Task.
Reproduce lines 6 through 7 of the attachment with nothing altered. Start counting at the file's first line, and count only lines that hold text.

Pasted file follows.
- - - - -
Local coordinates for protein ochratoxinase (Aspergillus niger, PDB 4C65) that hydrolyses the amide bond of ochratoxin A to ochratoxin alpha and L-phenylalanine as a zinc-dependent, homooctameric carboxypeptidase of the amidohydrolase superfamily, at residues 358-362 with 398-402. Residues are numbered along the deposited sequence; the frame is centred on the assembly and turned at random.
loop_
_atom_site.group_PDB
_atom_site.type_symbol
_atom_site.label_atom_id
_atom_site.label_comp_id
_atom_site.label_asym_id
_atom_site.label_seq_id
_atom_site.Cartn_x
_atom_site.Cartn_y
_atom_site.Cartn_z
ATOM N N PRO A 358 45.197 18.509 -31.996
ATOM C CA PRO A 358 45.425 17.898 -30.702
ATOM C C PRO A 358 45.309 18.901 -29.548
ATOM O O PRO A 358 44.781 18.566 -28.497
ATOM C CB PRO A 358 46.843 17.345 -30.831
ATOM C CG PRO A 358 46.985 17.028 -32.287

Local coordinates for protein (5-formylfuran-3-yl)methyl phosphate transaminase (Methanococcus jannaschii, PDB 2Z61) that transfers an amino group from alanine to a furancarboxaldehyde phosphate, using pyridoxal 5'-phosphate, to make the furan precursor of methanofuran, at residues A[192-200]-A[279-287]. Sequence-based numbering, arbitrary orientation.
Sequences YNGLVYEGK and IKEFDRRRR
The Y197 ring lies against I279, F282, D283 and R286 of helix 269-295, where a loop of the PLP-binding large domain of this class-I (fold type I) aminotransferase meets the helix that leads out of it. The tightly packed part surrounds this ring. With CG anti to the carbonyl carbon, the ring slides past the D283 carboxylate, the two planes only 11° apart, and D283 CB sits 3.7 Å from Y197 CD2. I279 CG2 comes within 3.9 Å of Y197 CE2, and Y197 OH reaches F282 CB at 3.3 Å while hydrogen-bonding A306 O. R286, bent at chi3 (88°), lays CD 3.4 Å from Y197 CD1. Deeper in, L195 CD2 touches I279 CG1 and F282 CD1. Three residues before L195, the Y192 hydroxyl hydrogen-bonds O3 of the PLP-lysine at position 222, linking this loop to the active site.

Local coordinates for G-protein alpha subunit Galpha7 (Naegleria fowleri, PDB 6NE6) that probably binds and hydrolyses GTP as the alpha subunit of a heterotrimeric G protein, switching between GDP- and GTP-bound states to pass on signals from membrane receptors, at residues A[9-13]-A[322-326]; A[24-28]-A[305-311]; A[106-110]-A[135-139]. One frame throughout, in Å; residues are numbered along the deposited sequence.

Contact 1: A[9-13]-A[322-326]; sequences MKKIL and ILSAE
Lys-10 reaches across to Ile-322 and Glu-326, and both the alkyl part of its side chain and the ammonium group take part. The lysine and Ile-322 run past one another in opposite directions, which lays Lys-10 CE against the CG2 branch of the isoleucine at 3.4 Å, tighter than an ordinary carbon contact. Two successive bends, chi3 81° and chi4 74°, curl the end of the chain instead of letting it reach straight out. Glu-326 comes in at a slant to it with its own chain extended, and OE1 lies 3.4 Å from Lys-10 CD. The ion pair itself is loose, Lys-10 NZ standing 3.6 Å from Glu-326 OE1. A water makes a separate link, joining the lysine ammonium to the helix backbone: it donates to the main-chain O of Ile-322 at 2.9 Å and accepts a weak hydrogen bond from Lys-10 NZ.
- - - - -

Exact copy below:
_atom_site.label_comp_id
_atom_site.label_asym_id